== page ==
That is all.

  21. Against gold a month ago, the dollar is worth 1.2¢, compared to its value in 1933.
    Now, probably 1¢ even.

  22. @Steve,

    There's a limit to how much gold you can get, and land too.

    The recockulous amount of dollar-valued assets held by China make crushing the dollar a death sentence for their economy, and owning land here just means they have the right to pay taxes on it in perpetuity. To us.

    The Japanese found this out about 20 years ago.

  23. Explain this to me like I'm an idiot. From everything I'm able to understand, ALL currency is fiat currency. Sure, peg the economy to gold. How does the economy grow? You've just put an upper limit on the total of all things that can be bought and sold, no?

    Am I really that dumb, or is there really no such thing as "sound money"?

    As to your plan to return the government to the size it was in 1870 or any other date you want to pick - what do you do with the millions of useless eaters that will suddenly find themselves unemployed, unemployable, and due to the government no longer creating money out of thin air, starving?

    Again, maybe I'm just stupid, but I don't think that's the case.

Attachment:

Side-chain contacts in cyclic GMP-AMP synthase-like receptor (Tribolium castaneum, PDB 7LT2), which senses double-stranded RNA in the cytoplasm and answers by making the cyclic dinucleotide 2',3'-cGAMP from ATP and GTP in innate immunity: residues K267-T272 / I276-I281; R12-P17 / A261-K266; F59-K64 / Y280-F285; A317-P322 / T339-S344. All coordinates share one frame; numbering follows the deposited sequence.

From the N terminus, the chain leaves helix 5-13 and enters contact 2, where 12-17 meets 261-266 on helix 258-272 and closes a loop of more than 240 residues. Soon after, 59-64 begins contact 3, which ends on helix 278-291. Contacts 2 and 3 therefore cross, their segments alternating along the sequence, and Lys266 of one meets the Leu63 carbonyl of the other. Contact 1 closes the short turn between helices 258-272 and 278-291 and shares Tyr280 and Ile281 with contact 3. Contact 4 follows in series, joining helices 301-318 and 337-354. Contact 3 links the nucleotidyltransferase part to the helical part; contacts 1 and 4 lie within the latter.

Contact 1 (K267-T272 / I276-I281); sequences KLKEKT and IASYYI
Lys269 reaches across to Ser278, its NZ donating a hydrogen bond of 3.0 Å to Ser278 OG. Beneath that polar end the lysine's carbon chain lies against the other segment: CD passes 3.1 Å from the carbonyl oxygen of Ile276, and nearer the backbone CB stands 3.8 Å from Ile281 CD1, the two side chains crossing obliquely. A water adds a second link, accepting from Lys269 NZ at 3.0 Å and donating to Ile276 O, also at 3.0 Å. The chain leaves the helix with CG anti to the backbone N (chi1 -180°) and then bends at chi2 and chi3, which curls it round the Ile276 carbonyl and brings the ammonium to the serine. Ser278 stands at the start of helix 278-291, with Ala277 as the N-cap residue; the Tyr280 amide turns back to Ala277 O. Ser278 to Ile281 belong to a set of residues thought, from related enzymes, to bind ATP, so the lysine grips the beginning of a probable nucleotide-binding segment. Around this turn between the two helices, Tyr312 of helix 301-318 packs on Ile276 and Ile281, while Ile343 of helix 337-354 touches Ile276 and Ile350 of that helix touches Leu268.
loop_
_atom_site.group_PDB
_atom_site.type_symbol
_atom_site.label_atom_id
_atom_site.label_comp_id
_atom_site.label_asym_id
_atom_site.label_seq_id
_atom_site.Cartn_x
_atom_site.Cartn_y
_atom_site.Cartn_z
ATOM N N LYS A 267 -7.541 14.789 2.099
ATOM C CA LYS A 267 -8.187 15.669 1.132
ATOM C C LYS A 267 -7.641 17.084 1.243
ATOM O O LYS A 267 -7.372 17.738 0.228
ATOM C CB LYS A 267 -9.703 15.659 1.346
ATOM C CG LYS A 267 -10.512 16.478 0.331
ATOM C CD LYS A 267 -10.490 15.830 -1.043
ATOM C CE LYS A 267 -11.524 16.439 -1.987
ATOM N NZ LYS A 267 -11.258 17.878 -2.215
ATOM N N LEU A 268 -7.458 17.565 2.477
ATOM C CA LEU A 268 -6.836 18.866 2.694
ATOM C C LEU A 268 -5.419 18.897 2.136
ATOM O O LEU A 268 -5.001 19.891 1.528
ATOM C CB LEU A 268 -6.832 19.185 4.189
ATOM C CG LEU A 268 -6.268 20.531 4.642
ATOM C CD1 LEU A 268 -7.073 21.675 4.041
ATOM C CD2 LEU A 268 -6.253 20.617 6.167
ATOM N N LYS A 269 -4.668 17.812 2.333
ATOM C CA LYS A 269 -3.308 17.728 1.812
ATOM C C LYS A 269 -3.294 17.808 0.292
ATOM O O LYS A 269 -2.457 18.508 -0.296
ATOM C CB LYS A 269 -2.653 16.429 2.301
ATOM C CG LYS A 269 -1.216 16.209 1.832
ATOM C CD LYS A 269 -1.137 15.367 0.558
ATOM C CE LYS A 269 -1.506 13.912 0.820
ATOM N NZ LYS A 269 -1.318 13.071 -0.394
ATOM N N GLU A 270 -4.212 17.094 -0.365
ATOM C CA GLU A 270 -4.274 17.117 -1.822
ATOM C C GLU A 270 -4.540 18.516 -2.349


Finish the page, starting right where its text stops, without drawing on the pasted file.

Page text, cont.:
24. Brian,
    You're no idiot, you're spot on.
    Grow the economy?
    In what way?
    The gold supply theoretically grows by the amount mined annually, which other commenters have suggested is about 3%/yr.
    What you can't increase is the money supply out of thin air, which silently steals from everyone (which is the whole point of the exercise from the government's point of view).
    This is why a dollar from 1933 is worth 1.2¢: Uncle has stolen 98.8% of the value of that money, and used toilet paper to buy real goods and services, as well as paying off loans in the future, borrowed from when money was more sound, and paid it back with inflated styrofoam money. Which is why real earnings have dropped. Wages always lag behind prices, so the last one to get anything consistently loses.
    That would be anyone working for a living.

    As to useless eaters:
    how many unemployed buggy whip makers have you heard of?
    How many unemployed telegraphers?
    How many unemployed telephone operators?
    How many unemployed elevator operators?
    Jobs come, and jobs go.
    People adapt, or they starve.
    What they choose to do is, to me, a matter of complete indifference.
    If they can't latch on to FedGov's nipple, it's always a net win.

    Either way, we're talking about overpaid bureaucrats, and welfare queens. My default is to not only let them starve, but to staple their mouths shut to hasten it; but I'm willing to let those who put in the effort to learn actual trades to take a whack at becoming productive members of society, even after the debilitation of sucking on government's teat their entire lives.

    Government has reached the size where, exactly as Lincoln noted with homespun perspicacity, "there's not enough tits for the pigs". We've tried doing this the other way, and I can't speak for anyone else, but my back is sore from carrying all that deadweight my entire working life. It's time they learned to fend for themselves, or curl up and die. Dealer's choice.

  25. Aesop -